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What now for schools?

Mike Hodgkiss
Mike Hodgkiss 18 July, 2017

The Election dust has settled…what now for schools?

The general election is behind us and we now wait to see which manifesto pledges will be kept. My fear is that we still do not have any considered responses to the immediate problems of teacher recruitment and retention or on changing what we teach to meet the changes in the world of work.

It is perhaps pertinent and sad to remember that the single most important reason for the failings of our schools since World War II has been the fact that successive governments have shamelessly used education to advance their own interests. Was the last government….is the new government… any different? Governments’ horizons are always fixed five years ahead whereas we need a long-term view with appropriate policies to secure the future of all of our schools.

What we have witnessed and endured is a constant stream of new policies and initiatives as political expediency and the personal egos of ministers have trampled all over the body ‘education’. In 2010, fifteen eminent professors wrote an open letter to all parties contesting the election urging that schooling should be depoliticized and that what happens in classrooms should no longer be micro-managed by government.

Who is it who is formulating a view of what our schools will look like in ten or twenty years’ time?

Who is it who is visualising how education might be delivered or what form new and sophisticated programmes of on-line learning will take and what infrastructure will be required?

Who is it who is assessing how our schools and universities will respond to new technologies, artificial intelligence and a rapidly changing job market?

Who is it? Politicians? Headteachers? Academics? Parents? Teachers? Computer programmers?

Graham Brown-Martin explains in his book ‘Learning {Re}imagined, a common reason for these perversities’ how our schools were designed to produce the workforce required by 19th-century factories. The desired product was workers who would sit silently at their benches all day, behaving identically, to produce identical products, submitting to punishment if they failed to achieve the requisite standards. Collaboration and critical thinking were just what the factory owners wished to discourage.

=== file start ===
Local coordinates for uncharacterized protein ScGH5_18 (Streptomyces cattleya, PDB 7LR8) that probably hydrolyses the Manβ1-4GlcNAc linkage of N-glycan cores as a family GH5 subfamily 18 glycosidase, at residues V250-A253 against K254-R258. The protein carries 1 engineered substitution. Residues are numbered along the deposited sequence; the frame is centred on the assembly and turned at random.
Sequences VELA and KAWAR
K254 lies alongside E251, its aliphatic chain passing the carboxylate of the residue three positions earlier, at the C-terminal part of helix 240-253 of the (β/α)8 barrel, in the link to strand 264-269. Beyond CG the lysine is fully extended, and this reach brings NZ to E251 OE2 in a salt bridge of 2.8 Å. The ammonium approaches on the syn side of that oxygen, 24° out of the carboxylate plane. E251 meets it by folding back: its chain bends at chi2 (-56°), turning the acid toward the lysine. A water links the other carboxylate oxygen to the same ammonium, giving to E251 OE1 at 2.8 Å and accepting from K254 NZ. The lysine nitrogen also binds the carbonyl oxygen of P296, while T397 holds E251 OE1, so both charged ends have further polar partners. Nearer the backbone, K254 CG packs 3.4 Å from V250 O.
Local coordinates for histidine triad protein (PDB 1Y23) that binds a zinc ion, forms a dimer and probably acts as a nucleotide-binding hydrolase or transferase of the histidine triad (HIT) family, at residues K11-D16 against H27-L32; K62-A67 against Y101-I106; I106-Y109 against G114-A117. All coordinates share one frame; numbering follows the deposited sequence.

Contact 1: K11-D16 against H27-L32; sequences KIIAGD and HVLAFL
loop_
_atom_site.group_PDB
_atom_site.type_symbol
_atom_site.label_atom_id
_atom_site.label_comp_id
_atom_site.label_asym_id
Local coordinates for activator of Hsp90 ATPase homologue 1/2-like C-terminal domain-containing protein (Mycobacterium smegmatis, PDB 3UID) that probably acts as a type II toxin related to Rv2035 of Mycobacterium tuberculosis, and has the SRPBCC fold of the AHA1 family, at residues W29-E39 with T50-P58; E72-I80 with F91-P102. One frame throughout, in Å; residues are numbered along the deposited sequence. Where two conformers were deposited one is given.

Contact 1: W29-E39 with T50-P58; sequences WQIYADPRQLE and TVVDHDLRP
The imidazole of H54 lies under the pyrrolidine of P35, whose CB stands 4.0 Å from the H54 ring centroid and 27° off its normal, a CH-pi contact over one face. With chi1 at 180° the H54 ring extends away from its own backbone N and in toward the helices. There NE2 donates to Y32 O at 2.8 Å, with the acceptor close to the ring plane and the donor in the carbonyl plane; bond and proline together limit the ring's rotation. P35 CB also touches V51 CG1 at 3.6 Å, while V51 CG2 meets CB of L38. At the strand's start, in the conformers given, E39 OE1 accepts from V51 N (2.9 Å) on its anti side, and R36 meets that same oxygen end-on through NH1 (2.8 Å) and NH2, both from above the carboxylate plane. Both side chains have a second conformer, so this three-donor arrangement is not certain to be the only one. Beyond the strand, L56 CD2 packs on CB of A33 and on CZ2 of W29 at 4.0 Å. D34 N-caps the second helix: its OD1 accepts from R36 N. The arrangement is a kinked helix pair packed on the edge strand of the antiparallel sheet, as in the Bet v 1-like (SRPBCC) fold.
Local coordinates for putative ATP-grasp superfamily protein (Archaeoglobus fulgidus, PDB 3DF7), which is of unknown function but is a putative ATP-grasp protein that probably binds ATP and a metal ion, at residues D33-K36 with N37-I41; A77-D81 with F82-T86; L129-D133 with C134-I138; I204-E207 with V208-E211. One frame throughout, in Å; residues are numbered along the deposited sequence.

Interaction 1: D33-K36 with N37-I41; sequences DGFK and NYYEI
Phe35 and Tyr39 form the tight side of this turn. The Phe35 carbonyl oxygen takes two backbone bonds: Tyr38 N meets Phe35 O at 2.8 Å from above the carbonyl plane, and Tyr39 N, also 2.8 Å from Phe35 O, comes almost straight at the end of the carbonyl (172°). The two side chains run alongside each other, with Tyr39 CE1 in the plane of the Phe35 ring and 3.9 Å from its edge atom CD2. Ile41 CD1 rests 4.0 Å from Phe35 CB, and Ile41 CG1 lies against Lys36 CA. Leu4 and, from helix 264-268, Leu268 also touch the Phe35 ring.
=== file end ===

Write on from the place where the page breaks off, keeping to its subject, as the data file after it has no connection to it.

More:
He thinks that as far as relevance and utility are concerned, we might as well train children to operate a spinning jenny. Our schools teach skills that are not only redundant but counter-productive. Our children suffer this life-defying, dehumanising system for nothing.

There is no single system for teaching children well, but the best ones have this in common: they open up rich worlds that children can explore in their own ways, developing their interests with help rather than indoctrination.

At present, too little of the debate is being orchestrated by teachers and headteachers and in particular those in state schools. Is it because they do not have the time, the inclination, the opportunity or because they are not able to be heard within such a competitive education system?

We need to find the thinkers in our schools and tap into them. As always, the challenge for schools will be to find ways to engage their staff to think, debate (and even write about) education, knowing that if heads and teachers aren’t engaged in strategic thinking, then the hijacking of education policy by politicians and bureaucrats will continue.